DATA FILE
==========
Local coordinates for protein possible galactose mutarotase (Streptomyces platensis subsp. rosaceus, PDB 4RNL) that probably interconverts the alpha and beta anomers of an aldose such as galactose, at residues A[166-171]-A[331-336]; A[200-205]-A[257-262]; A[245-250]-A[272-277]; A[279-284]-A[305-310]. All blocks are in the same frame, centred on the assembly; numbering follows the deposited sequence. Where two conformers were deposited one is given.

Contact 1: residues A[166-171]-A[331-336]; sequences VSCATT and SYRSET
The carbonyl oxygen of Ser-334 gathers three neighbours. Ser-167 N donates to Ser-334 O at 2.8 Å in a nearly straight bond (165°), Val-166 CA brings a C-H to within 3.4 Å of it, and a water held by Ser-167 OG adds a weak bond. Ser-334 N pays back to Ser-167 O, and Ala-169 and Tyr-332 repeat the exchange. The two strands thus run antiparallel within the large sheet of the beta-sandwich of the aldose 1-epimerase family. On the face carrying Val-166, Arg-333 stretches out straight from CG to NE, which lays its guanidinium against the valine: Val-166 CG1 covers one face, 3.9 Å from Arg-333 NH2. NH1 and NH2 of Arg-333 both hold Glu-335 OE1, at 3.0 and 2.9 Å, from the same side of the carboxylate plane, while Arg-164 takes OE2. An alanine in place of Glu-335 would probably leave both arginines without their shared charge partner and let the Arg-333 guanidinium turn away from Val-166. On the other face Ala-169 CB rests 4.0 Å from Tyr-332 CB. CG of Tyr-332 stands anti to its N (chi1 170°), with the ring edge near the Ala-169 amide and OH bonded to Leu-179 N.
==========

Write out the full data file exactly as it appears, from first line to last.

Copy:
Local coordinates for protein possible galactose mutarotase (Streptomyces platensis subsp. rosaceus, PDB 4RNL) that probably interconverts the alpha and beta anomers of an aldose such as galactose, at residues A[166-171]-A[331-336]; A[200-205]-A[257-262]; A[245-250]-A[272-277]; A[279-284]-A[305-310]. All blocks are in the same frame, centred on the assembly; numbering follows the deposited sequence. Where two conformers were deposited one is given.

Contact 1: residues A[166-171]-A[331-336]; sequences VSCATT and SYRSET
The carbonyl oxygen of Ser-334 gathers three neighbours. Ser-167 N donates to Ser-334 O at 2.8 Å in a nearly straight bond (165°), Val-166 CA brings a C-H to within 3.4 Å of it, and a water held by Ser-167 OG adds a weak bond. Ser-334 N pays back to Ser-167 O, and Ala-169 and Tyr-332 repeat the exchange. The two strands thus run antiparallel within the large sheet of the beta-sandwich of the aldose 1-epimerase family. On the face carrying Val-166, Arg-333 stretches out straight from CG to NE, which lays its guanidinium against the valine: Val-166 CG1 covers one face, 3.9 Å from Arg-333 NH2. NH1 and NH2 of Arg-333 both hold Glu-335 OE1, at 3.0 and 2.9 Å, from the same side of the carboxylate plane, while Arg-164 takes OE2. An alanine in place of Glu-335 would probably leave both arginines without their shared charge partner and let the Arg-333 guanidinium turn away from Val-166. On the other face Ala-169 CB rests 4.0 Å from Tyr-332 CB. CG of Tyr-332 stands anti to its N (chi1 170°), with the ring edge near the Ala-169 amide and OH bonded to Leu-179 N.